```help digituse
-------------------------------------------------------------------------------

Title

digituse -- Tabulate the pattern of digit use in a variable

Syntax

digituse varname [, places(#)]

Description

The digituse function displays the proportionate use of the digits 0-9 in
each significant digit of a variable. The number of places to the right
of the decimal point can be defined using an option.  The number of
places to the left of the decimal point is automatically set as required
by the maximum value stored in the variable.

Options

+---------+
----+ General +----------------------------------------------------------

places(#) indicates the number of decimal places which should be
examined.  The default is 9 which often shows rounding errors in the
extreme places.  Generally you should specify at least one more
decimal place than the expected number of places: and then expect the
extra place to contain 100% zeros and no other digits.

Remarks

This function outputs a table in which a series of columns of percentage
values indicate the proportionate use of digits in each significant digit
of the variable.  These percentages are rounded to integers so an entry
of zero indicates some instances of that digit were found in the
indicated place.  An entry of '.' indicates no instances of the digit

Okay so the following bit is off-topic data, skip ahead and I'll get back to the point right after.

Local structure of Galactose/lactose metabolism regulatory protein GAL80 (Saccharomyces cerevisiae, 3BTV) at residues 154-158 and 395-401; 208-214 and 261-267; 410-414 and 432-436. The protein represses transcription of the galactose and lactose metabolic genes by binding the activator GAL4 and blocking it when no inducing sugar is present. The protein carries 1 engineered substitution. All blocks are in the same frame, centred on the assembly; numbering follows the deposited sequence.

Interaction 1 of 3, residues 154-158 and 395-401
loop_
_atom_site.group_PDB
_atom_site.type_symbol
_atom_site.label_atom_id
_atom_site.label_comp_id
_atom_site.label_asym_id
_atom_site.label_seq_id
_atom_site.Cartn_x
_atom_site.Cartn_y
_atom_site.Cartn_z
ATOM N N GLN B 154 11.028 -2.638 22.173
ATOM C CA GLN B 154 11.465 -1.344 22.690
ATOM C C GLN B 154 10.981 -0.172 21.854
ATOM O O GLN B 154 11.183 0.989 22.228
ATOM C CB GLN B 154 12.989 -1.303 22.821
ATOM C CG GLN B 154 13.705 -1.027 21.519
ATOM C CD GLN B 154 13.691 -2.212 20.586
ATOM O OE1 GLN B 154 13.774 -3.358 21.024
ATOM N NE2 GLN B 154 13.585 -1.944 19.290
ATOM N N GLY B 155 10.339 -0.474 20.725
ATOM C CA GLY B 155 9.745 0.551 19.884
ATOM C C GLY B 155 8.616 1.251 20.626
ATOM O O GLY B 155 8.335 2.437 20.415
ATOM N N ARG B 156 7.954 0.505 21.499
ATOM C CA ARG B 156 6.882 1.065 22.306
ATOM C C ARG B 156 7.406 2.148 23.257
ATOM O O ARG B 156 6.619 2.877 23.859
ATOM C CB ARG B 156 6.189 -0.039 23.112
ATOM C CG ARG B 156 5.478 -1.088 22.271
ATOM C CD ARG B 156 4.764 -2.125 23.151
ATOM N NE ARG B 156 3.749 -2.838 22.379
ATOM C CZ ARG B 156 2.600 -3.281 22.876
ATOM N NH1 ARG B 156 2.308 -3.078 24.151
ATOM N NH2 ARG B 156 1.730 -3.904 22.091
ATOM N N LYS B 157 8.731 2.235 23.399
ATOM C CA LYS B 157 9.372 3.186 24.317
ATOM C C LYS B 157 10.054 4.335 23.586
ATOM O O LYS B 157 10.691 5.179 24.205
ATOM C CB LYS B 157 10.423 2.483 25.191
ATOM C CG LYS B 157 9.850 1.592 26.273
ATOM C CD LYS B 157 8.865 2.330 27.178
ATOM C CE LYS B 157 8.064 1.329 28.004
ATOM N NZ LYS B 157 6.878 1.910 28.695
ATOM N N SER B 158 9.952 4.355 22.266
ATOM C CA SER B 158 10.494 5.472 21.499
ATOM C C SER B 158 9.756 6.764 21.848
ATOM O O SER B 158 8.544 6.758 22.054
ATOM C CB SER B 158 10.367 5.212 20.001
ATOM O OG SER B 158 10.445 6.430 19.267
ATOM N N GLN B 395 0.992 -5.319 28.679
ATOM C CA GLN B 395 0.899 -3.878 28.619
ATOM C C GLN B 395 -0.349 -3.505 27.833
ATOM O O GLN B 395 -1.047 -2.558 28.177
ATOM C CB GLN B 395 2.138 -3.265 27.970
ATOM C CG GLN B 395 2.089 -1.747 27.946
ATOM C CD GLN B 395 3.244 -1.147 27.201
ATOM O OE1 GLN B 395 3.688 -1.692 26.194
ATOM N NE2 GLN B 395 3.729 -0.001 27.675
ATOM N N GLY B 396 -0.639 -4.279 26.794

were found at that place.

The following annotated example of the output shows how this function can
be used:

. digituse sodium, places(3)
------------------------------------
Digit | Position (10^)
|    2   1   0  -1  -2  -3
-------+----------------------------
0   |    1   1  16 100 100 100
1   |   99   0  15   .   .   .
2   |    .   1  12   .   .   .
3   |    .  44   8   .   .   .
4   |    0  54   6   .   .   .
5   |    .   0   5   .   .   .
6   |    .   0   5   .   .   .
7   |    .   .   8   .   .   .
8   |    .   0  10   0   .   .
9   |    .   .  15   .   .   .
------------------------------------

In the 10^2 column (hundreds), the zero suggests there are a small number
of values in the 400's range while the 1 and 99 clearly indicate most
values are in the 100's with a small proportion below this.

The 44 and 54 in the second columns extend this knowledge and show that
most values are in the 130s and 140s, suggesting the one or more 400s are
outliers and should be investigated.

The grouping of values in the third column suggests most values end with
an 8, 9, 0, 1 or a 2 (i.e. fall between 138 and 142).

The 100 values in the fourth, fifth and sixth columns indicate the
majority of values have zero in the tenths, hundredths and thousands.
However the zero in the tenths column shows that at least one value has
an 8 in this position.  This is clearly an anomaly and worthy of further
investigation.  The zerouse function could be used to identify these
cases.

Examples

. digituse y1
. digituse y1, places(3)

Author

Richard J. Atkins
London School of Hygiene and Tropical Medicine
e-mail: richard.atkins@lshtm.ac.uk

```